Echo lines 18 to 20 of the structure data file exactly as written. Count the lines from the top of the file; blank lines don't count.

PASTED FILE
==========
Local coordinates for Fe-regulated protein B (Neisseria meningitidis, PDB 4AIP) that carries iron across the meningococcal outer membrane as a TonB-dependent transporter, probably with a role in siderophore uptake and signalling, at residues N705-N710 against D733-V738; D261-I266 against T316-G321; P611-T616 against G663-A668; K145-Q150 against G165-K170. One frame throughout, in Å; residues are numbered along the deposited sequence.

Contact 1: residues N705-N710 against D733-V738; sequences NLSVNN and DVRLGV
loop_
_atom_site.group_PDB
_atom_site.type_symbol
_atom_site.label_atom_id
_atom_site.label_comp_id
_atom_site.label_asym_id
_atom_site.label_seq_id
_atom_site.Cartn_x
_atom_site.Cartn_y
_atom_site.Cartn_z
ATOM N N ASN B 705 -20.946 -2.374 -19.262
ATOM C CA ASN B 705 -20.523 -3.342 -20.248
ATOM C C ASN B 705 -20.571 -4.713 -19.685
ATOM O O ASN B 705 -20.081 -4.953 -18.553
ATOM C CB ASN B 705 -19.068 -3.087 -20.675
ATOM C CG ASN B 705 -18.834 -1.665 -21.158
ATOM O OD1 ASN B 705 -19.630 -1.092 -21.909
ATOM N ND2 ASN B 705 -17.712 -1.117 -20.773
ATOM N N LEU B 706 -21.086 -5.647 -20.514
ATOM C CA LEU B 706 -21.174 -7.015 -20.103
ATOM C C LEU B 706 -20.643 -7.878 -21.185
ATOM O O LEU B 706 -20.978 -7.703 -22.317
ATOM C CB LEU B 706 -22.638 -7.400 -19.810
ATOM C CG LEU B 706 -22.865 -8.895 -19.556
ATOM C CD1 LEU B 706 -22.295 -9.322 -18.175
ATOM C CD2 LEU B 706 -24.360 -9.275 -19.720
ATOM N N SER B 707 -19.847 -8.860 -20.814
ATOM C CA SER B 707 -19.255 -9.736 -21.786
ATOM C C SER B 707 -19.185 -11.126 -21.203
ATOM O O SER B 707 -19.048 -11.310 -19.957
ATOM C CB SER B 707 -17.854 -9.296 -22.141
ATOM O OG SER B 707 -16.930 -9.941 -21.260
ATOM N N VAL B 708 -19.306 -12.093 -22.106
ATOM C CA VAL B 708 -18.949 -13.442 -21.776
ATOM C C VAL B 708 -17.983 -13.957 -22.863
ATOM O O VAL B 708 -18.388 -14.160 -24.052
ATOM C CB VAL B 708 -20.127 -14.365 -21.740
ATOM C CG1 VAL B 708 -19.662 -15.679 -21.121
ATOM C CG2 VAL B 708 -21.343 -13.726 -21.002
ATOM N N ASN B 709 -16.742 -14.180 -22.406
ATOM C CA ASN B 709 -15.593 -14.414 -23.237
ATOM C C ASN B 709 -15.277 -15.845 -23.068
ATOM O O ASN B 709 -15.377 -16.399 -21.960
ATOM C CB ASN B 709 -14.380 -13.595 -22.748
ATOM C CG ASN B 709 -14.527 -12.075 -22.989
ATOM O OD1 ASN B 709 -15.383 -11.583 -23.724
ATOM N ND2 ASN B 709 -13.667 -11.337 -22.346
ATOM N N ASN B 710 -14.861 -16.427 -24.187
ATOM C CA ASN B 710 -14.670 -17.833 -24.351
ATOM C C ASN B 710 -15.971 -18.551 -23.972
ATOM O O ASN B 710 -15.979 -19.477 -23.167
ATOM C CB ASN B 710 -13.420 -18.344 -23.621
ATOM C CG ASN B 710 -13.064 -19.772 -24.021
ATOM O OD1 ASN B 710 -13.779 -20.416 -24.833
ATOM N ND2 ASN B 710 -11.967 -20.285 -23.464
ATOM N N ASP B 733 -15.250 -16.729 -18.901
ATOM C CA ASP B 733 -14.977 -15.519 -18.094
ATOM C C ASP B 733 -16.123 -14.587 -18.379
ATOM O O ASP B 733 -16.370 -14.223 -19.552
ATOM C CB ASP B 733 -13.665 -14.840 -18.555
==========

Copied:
ATOM C CG ASN B 705 -18.834 -1.665 -21.158
ATOM O OD1 ASN B 705 -19.630 -1.092 -21.909
ATOM N ND2 ASN B 705 -17.712 -1.117 -20.773